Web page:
The effectiveness of the game’s humor doesn’t always tie back to the concept of Bowser as a frustrated, impotent vessel. The script drips with absurdity and fun wordplay, as when supporting character Broque Monsieur (a moniker that plays off the character’s lack of money) tells Bowser that he has the “odor of a gentleman.” Fawful’s haphazard style of communication juxtaposes hilariously against his cunning. Right as Bowser and company fall prey to his scheme, he offers up his best line: “Easy as bread sandwiches!” Sometimes the jokes even subvert RPG norms, as when a senile ally of Bowser, forgetting his promise to assist the surly ruler, attacks you after telling you to save the game.

The gameplay in Bowser’s Inside Story is as creative as that of any turn-based RPG. Although players have to perform separate tasks as Bowser and the plumber brothers, the action emphasizes clever forms of interplay between the multiple protagonists, further highlighting the uniqueness of the game’s narrative framework. Boss fights can involve teamwork such as Bowser swallowing adversaries who then must be dispatched by Mario and Luigi. And at times exploration requires coordinated assistance, as when Bowser drinks water so that Mario and Luigi can more easily navigate a section within his body.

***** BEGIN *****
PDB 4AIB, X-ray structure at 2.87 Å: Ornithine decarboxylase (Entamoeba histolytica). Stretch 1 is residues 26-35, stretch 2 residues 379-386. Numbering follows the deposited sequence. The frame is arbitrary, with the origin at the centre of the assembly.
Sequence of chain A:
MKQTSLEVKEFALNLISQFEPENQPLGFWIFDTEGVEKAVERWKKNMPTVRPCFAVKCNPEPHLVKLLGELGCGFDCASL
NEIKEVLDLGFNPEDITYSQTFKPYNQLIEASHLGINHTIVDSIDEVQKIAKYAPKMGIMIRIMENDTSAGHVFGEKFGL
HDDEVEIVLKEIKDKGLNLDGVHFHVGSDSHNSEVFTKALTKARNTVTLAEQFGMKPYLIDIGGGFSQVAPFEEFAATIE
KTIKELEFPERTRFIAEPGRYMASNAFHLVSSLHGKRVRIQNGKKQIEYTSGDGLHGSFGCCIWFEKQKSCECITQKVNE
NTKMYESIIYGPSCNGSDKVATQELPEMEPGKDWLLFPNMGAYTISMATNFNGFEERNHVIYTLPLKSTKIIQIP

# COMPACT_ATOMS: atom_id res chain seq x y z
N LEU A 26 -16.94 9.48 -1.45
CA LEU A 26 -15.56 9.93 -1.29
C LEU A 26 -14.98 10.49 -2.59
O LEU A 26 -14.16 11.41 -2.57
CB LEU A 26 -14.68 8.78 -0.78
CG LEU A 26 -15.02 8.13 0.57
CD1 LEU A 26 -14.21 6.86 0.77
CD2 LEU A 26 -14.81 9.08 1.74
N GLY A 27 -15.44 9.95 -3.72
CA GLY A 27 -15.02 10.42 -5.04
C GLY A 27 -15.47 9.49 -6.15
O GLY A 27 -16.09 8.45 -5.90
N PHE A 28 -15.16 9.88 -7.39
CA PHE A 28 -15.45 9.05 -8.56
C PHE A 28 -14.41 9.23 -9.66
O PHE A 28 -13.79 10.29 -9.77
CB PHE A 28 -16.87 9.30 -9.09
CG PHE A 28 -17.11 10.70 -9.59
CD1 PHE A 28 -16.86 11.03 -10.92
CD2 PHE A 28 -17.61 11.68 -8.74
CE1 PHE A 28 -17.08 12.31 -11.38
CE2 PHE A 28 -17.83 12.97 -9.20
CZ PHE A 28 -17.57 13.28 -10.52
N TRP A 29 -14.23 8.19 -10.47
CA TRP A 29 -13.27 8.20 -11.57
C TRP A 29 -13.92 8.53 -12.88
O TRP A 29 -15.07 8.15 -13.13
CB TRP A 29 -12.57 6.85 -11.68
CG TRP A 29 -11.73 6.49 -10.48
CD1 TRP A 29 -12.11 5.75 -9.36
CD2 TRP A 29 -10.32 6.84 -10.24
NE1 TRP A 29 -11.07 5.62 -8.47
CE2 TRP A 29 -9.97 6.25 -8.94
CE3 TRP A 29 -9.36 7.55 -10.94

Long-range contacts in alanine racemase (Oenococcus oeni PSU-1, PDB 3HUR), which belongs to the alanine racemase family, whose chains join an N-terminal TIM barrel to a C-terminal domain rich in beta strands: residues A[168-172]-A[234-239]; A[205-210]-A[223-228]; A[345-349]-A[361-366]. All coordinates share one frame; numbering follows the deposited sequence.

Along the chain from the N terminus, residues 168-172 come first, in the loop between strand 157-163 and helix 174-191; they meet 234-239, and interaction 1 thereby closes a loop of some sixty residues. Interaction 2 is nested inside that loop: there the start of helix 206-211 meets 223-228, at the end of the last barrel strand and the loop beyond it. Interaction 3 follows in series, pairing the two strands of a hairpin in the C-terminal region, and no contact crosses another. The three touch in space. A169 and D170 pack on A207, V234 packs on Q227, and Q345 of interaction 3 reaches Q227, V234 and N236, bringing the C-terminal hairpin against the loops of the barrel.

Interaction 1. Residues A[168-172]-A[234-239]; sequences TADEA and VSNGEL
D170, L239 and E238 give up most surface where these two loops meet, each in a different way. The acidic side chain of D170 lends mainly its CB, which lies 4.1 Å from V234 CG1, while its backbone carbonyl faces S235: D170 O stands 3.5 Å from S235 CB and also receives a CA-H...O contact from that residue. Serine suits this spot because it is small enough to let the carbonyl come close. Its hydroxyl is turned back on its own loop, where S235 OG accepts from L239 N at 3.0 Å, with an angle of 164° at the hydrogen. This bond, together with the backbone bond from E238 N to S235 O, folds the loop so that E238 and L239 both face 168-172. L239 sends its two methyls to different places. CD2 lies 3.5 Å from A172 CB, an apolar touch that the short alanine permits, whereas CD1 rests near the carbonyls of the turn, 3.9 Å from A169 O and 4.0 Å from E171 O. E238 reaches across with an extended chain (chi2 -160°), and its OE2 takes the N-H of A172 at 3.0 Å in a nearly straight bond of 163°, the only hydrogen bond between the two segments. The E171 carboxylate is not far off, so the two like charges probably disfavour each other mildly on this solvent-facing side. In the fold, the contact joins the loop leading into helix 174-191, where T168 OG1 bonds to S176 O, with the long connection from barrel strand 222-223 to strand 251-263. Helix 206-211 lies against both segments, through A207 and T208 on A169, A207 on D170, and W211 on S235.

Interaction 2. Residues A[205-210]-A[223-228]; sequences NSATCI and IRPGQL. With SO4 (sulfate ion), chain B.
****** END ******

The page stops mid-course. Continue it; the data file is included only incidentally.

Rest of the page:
Bowser’s Inside Story, which was originally released on the Nintendo DS, has gotten a significant graphical uptick. Now that the dark outlines of the original sprites are gone, the characters have a more natural appearance. Elsewhere, environments have been spruced up with new static details, extra animations, or streamlined colors. The game also incorporates new audio that brings a certain realness to the experience of being inside Bowser, such as the sounds of Mario and Luigi’s boots stepping on bones and sinking into tissue.